Business Practices (Achieving Administrative Excellence)

Budgeting for New Demographics

Two decades ago, college presidents and CFOs looked at a budget “pie” divided roughly into three segments. One huge wedge for academics and related services would have been cut right down the middle. Another quarter would have been earmarked for athletics. The rest, including student services, would have been divided into several thin slices.

Today, that graphic looks very different; the academic wedge now takes up about 30-40 percent of the pie, with student services and athletics occupying about 30 percent each. Changing student demographics, elevated expectations, ever-increasing competition and reaching out to new student populations are factors behind the shift.

Expanded Student Populations

Higher six-year graduation rates and lower attrition have come at a high institutional cost. Many spending shifts result from enrolling populations that previously might not have matriculated, or would have been under-served. More first-generation, learning-disabled, special-needs and nontraditional students have prompted additional expenditures for counseling and other student services. Those students who are the first in their families to attend college, for example, are often at risk for dropping out early in their academic careers; in addition, they and their families may need special guidance in the unfamiliar processes of meeting enrollment deadlines, qualifying for financial aid and adjusting to campus life.

Devoting resources to retaining students once they have enrolled is a necessity on most campuses today. The new reality also often includes increasing the number of campus jobs to enable financially needy students to stay in school, as well as activities to keep their interest. Fielding new sports teams costs money, for example — but often has clear benefit in reaching out to targeted student populations. At the same time, career services are seeing increased funding as students expect guaranteed post-graduation employment in exchange for their tuition investment.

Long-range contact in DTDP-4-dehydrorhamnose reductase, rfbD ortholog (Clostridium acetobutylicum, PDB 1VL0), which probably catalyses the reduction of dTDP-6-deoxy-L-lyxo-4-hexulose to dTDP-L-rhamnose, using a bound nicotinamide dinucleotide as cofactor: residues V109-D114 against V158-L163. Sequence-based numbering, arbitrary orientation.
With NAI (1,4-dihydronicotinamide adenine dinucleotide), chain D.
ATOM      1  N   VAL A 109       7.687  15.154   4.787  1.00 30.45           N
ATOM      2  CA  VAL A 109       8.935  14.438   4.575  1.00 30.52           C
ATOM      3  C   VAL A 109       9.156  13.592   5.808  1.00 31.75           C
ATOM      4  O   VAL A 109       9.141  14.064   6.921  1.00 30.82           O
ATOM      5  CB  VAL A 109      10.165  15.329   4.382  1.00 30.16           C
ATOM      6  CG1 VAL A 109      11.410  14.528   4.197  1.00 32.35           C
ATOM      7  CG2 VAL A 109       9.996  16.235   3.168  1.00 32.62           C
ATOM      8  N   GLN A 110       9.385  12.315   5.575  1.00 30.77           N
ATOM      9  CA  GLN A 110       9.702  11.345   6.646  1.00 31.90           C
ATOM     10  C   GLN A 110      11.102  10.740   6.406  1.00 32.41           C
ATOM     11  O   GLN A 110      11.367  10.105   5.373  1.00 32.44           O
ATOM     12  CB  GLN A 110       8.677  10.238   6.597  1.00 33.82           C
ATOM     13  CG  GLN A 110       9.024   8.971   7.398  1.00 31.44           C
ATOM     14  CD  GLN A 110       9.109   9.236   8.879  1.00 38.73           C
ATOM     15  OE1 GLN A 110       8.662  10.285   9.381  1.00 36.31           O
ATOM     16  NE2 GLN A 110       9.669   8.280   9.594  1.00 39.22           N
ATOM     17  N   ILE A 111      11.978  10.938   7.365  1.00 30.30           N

Counseling, Compliance and Facilities

Counseling, compliance and new facilities costs drive budget priorities. Student services nationwide have expanded in areas such as substance abuse and sexual assault counseling, and many campuses have hired not only counselors but also social workers to handle educational programs in substance abuse and sexual assault.

“It’s not a big deal to seek counseling,” says Patricia Whitely, vice president for student affairs at the University of Miami and chair of the board of the National Association of Student Personnel Administrators, quoted in a July 28, 2014 article. “It’s all good news. But we have had to ramp up our support so they can persist, retain and graduate.”

Compliance also costs. Adhering to federal requirements for Title IX and other programs has increased staffing costs for many institutions. At Bethany College, for example, more than 200 major reports on a variety of programs are required by various government agencies and other organizations each fiscal year.

Finally, the “arms race” of facilities is an ever-present factor in rising costs of operation. Elaborate student centers with food courts, well-equipped fitness facilities and state-of-the-art residential complexes help to ensure students’ comfort in their home away from home — but compel institutions to undertake gift campaigns and intricate financing arrangements to keep pace with student demand for the latest amenities.

With new demographics and competing priorities, campus CEOs today must pick and choose between attractive campus features and programs essential to recruitment and retention, and those required to sustain a quality academic experience. Ultimately the greatest challenge may be to ensure that adequate budgetary resources are reserved for the heart of any college’s mission — instruction.

Meanwhile, the institutional “pie” can be carved into only so many slices. The kinds of budgetary choices made, preferably based on thoughtful strategic planning, increasingly determine institutional viability.

This article originally appeared in the issue of .

About the Authors

Dr. Scott D. Miller is president of Virginia Wesleyan College in Norfolk/Virginia Beach, Virginia. He was previously president of Bethany College, Wesley College, and Lincoln Memorial University. He is chair of the Board of Directors of Academic Search, Inc. and serves as a consultant to college presidents and boards.

Dr. Marylouise Fennell, RSM, a former president of Carlow University, is senior counsel for the Council of Independent Colleges (CIC) and principal of Hyatt Fennell, a higher education search firm.